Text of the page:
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I'm not saying you shouldn't convert, but to take your specific points:

1)No debugging support for standard containers

I debug code using standard containers with VC++ 6 all the time. What's your problem here?

2)Not able to use boost libraries

True. You may find you can use some of the simpler stuff.

3)Much time is spent on trouble shooting vc6 problems like having >>

[can't get SO to stop mangling this, nb]

with out space between >>

Um, that is a syntax error (at least in the version of C++ understood by VC++6) and will be flagged as such. If your team is spending "much time" on this sort of thing, you need another team.

Edit:

3)We use lot of query generation but use CString format function that is not type safe

It will be equally type-unsafe under VS2005. I don't see why this is a reason for porting. If you want type safety use the standard C++ I/O mechanisms.

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I too debug the code with vc6.Have you used vc2005 for debugging –  yesraaj Mar 10 '09 at 9:27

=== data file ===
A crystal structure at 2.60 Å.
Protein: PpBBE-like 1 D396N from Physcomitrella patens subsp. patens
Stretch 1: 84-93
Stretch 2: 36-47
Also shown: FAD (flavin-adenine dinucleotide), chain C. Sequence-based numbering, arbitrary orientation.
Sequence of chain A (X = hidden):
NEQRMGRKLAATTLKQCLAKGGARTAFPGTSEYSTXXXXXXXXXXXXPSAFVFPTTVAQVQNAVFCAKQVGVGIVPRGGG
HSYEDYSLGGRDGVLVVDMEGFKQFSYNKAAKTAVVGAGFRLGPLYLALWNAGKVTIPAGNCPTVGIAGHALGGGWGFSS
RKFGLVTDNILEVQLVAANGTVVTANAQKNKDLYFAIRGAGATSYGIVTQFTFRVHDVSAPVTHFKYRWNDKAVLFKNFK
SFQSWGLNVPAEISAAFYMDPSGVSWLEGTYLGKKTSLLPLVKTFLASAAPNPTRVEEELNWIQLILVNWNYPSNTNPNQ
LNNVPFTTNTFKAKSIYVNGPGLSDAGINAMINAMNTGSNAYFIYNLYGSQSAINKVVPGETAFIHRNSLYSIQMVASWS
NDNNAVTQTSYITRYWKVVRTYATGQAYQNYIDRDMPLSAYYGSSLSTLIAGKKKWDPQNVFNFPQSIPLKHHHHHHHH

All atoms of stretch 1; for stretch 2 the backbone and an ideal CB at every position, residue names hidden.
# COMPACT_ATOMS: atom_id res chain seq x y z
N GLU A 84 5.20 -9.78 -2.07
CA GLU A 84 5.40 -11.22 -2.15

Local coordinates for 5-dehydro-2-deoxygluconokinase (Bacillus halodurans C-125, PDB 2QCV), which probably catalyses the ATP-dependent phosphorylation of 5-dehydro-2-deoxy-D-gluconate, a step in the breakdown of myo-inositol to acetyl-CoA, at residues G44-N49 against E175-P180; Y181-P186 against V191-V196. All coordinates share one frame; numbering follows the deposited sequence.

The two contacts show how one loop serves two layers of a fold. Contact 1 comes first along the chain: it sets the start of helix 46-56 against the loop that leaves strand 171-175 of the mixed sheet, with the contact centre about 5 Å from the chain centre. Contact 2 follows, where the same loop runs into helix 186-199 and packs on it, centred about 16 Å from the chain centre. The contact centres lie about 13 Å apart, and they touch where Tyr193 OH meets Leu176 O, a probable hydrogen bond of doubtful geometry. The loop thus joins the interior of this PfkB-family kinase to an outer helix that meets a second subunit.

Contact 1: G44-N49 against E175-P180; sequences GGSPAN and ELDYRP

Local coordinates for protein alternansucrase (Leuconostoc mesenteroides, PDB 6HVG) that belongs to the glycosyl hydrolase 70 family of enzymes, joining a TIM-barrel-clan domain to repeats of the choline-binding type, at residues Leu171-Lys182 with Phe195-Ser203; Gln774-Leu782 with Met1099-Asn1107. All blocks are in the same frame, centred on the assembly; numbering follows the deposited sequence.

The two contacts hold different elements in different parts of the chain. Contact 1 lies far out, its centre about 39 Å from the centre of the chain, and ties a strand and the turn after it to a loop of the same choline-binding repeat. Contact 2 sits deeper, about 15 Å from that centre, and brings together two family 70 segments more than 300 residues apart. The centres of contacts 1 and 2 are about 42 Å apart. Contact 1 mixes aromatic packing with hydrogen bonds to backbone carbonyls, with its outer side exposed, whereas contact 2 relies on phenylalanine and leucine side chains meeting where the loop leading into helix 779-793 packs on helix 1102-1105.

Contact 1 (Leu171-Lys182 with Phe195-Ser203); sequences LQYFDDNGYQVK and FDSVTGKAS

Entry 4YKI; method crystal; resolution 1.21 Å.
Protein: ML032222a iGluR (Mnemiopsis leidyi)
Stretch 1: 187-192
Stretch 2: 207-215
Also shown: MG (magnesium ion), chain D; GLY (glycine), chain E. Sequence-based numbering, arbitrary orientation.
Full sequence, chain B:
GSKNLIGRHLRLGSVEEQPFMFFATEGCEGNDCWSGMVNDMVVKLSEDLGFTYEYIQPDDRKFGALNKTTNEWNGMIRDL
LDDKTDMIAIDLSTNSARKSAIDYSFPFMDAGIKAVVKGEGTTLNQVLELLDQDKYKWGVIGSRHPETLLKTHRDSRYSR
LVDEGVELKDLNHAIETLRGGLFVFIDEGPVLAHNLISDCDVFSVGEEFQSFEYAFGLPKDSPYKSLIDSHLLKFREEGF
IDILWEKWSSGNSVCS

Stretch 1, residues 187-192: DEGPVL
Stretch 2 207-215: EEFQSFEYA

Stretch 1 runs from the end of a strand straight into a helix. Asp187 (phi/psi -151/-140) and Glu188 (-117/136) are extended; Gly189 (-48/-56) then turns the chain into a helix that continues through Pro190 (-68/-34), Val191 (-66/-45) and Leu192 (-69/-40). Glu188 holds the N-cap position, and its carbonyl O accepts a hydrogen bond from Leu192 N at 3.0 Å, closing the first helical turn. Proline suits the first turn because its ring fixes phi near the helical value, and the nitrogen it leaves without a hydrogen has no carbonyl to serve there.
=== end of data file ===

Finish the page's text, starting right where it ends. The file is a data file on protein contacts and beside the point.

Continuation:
did u check how vc2005 handle iterator and containers –  yesraaj Mar 10 '09 at 9:29
    
some time is spent on finding alternative for Cstring Format function,which we use most of the time –  yesraaj Mar 10 '09 at 9:57
    
I don't use any MS IDEs anymore, so can't comment. I don't see how CString Format has anything to do with the question. –  anon Mar 10 '09 at 10:05
    
I think you know about Cstring from vc2005 is much better than vc6 –  yesraaj Mar 10 '09 at 10:16

If your team can't see any advantage and you are unable to explain any advantage, why are you asking them to do this?

Sounds like you are porting just for the sake of it.

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i have added some of the problem i am facing with vc6 –  yesraaj Mar 10 '09 at 9:22